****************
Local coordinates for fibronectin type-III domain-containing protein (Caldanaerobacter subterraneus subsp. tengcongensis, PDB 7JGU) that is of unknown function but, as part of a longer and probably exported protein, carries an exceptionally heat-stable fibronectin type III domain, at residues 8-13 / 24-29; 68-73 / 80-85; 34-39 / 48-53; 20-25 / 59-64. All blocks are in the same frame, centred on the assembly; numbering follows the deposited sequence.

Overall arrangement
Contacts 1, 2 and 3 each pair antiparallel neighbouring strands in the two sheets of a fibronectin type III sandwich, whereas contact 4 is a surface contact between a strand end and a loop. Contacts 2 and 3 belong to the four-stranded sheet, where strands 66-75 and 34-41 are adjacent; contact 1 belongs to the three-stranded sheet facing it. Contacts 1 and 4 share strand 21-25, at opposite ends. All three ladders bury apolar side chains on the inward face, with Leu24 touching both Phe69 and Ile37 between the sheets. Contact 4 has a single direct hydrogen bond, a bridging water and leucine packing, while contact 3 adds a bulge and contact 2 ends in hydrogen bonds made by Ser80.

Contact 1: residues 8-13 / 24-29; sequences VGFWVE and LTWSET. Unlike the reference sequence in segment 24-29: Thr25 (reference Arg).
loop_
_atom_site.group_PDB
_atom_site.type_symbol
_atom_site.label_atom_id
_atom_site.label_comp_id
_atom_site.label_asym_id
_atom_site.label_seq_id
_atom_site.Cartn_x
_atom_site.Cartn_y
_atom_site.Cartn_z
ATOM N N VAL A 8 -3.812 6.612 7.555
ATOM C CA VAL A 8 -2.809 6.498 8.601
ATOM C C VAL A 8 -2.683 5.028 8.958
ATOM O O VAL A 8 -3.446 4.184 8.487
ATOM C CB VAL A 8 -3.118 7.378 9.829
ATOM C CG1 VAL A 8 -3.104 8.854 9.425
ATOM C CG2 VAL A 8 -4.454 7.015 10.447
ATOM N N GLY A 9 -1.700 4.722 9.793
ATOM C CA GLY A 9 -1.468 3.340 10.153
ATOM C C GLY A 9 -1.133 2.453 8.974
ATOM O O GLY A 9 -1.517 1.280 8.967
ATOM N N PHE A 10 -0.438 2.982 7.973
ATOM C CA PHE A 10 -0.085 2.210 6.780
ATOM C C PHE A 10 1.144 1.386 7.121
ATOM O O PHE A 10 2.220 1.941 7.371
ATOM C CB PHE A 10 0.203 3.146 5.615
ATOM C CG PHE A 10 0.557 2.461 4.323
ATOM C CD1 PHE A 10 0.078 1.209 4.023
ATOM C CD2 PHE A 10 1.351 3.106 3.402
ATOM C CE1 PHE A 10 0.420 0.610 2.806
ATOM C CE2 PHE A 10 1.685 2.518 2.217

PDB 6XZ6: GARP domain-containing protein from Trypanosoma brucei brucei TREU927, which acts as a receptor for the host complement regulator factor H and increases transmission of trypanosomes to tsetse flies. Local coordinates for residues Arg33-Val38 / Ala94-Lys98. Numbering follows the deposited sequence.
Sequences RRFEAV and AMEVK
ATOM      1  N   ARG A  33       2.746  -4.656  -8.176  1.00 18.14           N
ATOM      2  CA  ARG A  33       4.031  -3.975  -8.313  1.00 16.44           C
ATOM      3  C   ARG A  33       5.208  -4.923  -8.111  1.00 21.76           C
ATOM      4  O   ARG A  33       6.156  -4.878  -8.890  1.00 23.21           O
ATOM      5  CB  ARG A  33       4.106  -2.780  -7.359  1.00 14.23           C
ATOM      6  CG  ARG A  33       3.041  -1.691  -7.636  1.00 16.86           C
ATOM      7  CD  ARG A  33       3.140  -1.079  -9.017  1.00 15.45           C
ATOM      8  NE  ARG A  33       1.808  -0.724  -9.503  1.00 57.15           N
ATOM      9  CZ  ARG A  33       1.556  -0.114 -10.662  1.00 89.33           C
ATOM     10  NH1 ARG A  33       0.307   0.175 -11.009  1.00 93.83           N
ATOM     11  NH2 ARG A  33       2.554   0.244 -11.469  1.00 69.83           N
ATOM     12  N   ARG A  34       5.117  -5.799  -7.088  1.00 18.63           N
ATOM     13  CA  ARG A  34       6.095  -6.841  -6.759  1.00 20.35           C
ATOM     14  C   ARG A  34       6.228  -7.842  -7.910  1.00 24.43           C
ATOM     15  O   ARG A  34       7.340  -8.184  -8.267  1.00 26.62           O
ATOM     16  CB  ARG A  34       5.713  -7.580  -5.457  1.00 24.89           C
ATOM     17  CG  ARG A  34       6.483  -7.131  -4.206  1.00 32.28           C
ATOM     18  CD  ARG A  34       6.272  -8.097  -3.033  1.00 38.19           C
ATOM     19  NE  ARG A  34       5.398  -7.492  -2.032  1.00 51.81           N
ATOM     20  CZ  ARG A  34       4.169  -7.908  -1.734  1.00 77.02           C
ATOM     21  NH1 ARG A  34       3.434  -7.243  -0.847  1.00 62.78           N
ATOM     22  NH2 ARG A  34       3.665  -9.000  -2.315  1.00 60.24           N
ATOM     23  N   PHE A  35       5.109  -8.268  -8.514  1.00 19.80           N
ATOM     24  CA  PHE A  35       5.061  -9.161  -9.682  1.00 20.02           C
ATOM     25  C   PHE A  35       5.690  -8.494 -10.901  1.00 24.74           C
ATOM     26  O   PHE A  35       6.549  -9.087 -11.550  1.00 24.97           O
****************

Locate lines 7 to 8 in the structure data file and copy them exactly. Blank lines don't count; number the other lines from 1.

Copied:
_atom_site.type_symbol
_atom_site.label_atom_id